- Typical of the Western cultural tradition is the relevance of another form of rationality, which has played an intermediate role between the instrumental rationality and the principle of authority. We can define it as a “critical rationality”, but not in the sense of Karl Popper's similar formula “critical rationalism”. In my view, the term indicates the capability of reasoning in a critical form about one’s personal choices and his/her community and tradition. In other terms, the ability to have both a well-thought adhesion to external values or authority, and at the same time, a full comprehension of the relation between intentions, goals and means. (In this meaning, the Italian expression “razionalità critica” is quite common. Unfortunately, I did not find out the English equivalent.) I believe that is the critical point to evaluate the present situation. In every religion, “authority” plays a pivotal role. Even in those religious forms that are not grounded on the concept of a transcendent or almighty God it is possible to enucleate a principle that influences significantly the life of individuals or communities and to which they can refer for organize their life. This problem is particularly significant in religious context, because the idea of “god” represents the strongest form of authority, since it is thought as ruling all over the world. In this perspective, thinking of “god” represents the highest form of reflecting on the human power. Not by chance, “secularization” means exactly the transfer of the foundations of political power from the religious to the human domain. Western societies have transferred the legitimacy of authority from God to the modern State, and, subsequently in contemporary democracies, from the State to individuals.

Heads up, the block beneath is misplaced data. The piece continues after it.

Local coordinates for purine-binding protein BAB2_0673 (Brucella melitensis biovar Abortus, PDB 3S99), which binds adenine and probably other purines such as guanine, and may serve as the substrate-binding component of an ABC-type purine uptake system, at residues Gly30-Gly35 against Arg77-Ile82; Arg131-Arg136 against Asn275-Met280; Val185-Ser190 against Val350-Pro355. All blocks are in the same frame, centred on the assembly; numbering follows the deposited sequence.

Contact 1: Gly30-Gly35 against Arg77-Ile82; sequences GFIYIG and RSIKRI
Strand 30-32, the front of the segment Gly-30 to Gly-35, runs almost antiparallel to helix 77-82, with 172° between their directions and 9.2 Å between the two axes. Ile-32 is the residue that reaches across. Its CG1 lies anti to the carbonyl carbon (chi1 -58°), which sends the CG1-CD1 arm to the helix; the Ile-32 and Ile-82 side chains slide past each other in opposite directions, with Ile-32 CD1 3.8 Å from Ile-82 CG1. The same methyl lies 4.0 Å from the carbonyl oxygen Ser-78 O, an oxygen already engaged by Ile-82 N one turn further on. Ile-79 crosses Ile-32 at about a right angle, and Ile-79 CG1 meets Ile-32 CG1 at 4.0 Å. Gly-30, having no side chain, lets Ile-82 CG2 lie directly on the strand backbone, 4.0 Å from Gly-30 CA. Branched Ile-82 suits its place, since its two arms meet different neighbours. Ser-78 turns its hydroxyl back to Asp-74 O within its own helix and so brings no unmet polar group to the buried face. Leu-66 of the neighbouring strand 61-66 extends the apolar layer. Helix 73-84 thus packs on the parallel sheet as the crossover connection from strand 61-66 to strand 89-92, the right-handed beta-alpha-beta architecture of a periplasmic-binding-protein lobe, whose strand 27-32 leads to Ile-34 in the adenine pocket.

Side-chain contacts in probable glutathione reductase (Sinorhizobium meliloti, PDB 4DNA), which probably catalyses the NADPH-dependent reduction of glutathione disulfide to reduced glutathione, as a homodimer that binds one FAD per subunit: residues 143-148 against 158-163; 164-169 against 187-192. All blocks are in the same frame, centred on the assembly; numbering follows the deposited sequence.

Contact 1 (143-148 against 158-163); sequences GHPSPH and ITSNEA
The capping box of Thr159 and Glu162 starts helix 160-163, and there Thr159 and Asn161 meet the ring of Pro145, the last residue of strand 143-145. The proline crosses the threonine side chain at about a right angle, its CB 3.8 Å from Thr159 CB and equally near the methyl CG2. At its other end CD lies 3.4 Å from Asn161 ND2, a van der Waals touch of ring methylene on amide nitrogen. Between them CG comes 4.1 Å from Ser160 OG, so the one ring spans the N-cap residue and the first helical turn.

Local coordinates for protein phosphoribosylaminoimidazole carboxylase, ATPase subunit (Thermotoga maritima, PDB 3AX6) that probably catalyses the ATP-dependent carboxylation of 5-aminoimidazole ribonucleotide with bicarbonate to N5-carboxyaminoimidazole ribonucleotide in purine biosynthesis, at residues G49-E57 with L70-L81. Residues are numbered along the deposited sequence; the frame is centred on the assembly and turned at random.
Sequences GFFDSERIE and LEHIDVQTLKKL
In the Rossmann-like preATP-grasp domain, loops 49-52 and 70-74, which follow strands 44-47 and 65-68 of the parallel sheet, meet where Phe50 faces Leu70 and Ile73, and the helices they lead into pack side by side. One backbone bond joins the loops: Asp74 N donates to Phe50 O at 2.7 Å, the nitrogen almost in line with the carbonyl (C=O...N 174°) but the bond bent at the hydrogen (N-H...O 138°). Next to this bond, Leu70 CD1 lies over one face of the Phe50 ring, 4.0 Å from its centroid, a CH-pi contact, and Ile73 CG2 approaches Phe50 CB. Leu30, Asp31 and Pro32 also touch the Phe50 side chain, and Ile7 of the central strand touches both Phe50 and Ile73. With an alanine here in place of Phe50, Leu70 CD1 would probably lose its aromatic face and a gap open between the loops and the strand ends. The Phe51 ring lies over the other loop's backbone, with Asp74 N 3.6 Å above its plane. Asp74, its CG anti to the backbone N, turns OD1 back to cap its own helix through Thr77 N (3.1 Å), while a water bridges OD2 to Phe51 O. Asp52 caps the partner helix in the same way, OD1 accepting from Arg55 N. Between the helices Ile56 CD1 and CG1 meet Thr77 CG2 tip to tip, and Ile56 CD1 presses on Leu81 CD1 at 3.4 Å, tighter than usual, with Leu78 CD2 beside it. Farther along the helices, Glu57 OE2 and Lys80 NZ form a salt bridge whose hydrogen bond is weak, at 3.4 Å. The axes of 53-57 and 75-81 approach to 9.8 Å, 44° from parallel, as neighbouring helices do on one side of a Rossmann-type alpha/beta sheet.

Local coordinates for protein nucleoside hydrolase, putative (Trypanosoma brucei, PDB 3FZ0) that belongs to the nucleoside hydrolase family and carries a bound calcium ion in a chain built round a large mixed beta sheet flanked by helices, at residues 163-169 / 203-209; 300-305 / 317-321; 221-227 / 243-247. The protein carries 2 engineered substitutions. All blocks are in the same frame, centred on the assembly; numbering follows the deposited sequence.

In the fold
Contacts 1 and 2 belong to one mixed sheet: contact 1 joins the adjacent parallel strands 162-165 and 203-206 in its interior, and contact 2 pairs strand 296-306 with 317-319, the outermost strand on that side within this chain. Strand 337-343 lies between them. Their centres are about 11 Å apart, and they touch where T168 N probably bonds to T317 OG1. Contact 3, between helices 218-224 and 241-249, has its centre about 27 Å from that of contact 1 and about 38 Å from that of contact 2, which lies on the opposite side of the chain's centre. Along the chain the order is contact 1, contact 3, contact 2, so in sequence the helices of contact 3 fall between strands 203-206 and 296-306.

- Of course, it is the result of a long historical process that begun in the 16th century with the religious wars and has led to the present separation between Church and State and to the democratic representative institutions. Now we have to face a situation where external authority (and specifically in the form of a religious authority) has got a place, which we are no more accustomed to. Moreover, also the assumption that spreading of democracy would be the leading trend after the fall of the Berlin wall has fallen down. Globalization has fostered an inverse movement in respect to what was expected. Far from supporting the spreading of secularization, globalization has imported again into Europe pre-secular religious views and practices, at the core of the secularized world. In many cases, such views, as above said, combine with certain aspects of modernity, especially technological. It is not only the case of radical Islam. Also in Catholicism, for instance, it can be observed the reemerging of practices, cults, forms of devotion, which have a strong pre-modern flavour, such as fasting, novenas and pilgrimages, where the selfie in front of the Cathedral (or with the Pope himself) substitutes the medieval relics or the seashell from Compostela. This anchoring to an external authority may function well on the level both of individuals and of communities within the actual crisis of the State and the weakening of the force of integration of democratic institutions. It represents the ultimate reason for the process of religious radicalization that can lead to a violent affirmation of religious identity, but also to pacific forms of auto-segregation from the rest of the society, which nevertheless are equally disruptive for the conception of democracy and State as we know them. It is not only the case of Islam; one may think also to Christian or Jewish fundamentalism.